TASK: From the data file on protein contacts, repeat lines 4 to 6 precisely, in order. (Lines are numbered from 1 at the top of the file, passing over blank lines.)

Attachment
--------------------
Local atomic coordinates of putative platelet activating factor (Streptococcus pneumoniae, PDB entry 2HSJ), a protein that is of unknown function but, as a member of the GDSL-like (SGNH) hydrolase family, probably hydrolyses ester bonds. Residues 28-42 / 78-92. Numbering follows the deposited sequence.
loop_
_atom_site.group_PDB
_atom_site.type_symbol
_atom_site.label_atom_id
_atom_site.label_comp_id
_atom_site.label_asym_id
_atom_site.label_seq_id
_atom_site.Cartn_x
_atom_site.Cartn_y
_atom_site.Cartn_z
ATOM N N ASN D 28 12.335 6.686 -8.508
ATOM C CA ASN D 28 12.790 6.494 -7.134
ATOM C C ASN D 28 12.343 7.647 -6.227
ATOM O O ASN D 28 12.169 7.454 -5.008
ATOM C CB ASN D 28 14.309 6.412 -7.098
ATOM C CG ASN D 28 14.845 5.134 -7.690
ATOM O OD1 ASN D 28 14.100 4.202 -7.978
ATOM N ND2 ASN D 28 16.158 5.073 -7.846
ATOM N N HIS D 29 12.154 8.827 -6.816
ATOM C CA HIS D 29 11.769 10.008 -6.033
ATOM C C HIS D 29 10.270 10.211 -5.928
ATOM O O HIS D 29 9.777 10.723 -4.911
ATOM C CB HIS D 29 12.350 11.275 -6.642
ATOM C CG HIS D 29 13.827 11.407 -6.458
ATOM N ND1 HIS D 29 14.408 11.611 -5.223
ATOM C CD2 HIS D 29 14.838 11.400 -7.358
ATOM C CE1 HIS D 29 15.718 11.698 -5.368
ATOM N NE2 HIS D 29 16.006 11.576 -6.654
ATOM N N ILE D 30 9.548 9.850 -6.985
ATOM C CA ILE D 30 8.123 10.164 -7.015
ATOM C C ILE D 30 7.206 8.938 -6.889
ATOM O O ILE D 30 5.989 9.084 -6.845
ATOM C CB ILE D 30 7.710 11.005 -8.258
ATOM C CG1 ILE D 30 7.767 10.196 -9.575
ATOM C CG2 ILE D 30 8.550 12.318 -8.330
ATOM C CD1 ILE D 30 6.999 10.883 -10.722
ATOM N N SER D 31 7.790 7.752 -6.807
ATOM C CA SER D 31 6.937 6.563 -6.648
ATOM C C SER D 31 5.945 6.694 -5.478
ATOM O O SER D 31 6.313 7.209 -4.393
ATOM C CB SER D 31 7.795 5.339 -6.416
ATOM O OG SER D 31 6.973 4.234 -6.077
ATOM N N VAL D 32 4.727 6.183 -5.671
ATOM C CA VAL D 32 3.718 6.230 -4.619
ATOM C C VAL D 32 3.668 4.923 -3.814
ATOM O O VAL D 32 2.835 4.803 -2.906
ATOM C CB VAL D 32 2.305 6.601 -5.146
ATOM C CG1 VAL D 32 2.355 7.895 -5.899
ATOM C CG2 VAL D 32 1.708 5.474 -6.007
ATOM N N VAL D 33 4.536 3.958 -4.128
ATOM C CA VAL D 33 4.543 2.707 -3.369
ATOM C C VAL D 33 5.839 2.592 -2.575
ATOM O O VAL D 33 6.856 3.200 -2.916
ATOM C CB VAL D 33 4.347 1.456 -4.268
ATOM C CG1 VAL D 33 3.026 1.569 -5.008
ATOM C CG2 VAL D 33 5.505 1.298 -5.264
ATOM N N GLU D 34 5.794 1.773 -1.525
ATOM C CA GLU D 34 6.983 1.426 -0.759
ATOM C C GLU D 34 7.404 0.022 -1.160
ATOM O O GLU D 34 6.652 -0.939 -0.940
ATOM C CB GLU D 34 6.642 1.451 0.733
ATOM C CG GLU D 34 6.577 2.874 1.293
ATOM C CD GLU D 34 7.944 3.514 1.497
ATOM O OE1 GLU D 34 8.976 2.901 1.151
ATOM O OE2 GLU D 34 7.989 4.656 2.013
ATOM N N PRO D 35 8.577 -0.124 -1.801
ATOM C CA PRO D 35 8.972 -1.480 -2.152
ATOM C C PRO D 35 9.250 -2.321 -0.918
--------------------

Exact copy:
_atom_site.type_symbol
_atom_site.label_atom_id
_atom_site.label_comp_id